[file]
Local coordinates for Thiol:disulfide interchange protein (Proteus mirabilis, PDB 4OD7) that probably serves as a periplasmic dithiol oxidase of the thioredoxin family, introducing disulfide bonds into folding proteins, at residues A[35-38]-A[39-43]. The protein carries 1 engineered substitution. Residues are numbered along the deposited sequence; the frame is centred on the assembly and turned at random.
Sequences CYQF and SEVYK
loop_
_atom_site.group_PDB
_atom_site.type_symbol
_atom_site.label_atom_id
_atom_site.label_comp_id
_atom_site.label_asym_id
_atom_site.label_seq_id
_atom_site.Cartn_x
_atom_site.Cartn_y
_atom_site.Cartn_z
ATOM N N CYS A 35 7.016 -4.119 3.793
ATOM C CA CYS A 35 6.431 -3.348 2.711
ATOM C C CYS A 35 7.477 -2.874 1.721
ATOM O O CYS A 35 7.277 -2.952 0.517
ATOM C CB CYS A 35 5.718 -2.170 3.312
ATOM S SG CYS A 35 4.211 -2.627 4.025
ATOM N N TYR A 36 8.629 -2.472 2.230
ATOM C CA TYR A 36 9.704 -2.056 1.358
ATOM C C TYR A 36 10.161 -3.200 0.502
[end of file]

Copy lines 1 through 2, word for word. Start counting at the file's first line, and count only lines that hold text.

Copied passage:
Local coordinates for Thiol:disulfide interchange protein (Proteus mirabilis, PDB 4OD7) that probably serves as a periplasmic dithiol oxidase of the thioredoxin family, introducing disulfide bonds into folding proteins, at residues A[35-38]-A[39-43]. The protein carries 1 engineered substitution. Residues are numbered along the deposited sequence; the frame is centred on the assembly and turned at random.
Sequences CYQF and SEVYK